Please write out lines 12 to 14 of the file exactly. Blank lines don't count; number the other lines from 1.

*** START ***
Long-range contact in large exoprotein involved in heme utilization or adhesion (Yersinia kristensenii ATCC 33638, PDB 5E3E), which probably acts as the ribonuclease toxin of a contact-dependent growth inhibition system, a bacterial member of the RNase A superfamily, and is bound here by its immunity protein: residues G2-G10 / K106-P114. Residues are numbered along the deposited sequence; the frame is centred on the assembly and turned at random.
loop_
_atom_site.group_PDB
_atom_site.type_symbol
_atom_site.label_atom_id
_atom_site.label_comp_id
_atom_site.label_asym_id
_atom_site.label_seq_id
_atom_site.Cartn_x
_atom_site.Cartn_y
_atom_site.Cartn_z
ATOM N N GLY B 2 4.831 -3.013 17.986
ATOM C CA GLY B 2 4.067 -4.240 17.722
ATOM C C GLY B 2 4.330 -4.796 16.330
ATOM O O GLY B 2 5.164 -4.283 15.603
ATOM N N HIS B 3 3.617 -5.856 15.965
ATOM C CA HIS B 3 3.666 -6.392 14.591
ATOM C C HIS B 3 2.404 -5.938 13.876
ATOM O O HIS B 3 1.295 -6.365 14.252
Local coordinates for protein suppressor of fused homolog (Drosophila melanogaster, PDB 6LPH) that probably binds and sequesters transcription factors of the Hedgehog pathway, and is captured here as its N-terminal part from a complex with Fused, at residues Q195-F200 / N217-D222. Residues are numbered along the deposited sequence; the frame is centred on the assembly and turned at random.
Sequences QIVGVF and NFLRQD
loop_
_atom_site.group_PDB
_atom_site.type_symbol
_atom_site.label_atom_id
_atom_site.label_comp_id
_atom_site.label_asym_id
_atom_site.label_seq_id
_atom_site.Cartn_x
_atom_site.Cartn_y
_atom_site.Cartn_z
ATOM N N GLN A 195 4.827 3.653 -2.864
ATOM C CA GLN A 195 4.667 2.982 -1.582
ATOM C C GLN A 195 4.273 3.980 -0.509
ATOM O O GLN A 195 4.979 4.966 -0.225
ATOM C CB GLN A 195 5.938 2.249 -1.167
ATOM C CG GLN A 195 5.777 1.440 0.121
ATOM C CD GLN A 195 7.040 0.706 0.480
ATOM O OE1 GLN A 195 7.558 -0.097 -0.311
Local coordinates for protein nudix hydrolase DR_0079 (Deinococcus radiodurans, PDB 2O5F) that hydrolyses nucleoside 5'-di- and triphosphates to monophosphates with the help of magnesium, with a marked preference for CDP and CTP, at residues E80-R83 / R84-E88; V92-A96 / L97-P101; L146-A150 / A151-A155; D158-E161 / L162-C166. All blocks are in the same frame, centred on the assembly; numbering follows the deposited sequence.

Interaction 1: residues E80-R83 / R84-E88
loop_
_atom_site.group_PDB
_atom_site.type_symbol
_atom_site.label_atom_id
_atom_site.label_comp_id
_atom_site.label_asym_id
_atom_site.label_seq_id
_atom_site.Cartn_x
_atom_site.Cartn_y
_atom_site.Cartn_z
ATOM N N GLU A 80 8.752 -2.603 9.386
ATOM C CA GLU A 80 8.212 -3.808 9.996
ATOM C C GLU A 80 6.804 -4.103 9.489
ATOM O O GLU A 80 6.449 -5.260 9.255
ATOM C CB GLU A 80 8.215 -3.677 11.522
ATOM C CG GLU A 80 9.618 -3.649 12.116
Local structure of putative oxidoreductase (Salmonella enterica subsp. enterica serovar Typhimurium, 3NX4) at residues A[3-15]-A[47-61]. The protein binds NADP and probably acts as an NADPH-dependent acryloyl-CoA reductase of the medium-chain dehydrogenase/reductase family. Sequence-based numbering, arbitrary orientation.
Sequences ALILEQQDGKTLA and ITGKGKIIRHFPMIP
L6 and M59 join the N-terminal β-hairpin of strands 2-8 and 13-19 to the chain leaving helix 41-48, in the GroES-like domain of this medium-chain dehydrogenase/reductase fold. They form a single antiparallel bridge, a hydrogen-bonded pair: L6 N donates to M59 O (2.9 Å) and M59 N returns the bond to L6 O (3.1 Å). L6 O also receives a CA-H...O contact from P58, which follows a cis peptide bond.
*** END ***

ATOM N N GLY B 2 4.831 -3.013 17.986
ATOM C CA GLY B 2 4.067 -4.240 17.722
ATOM C C GLY B 2 4.330 -4.796 16.330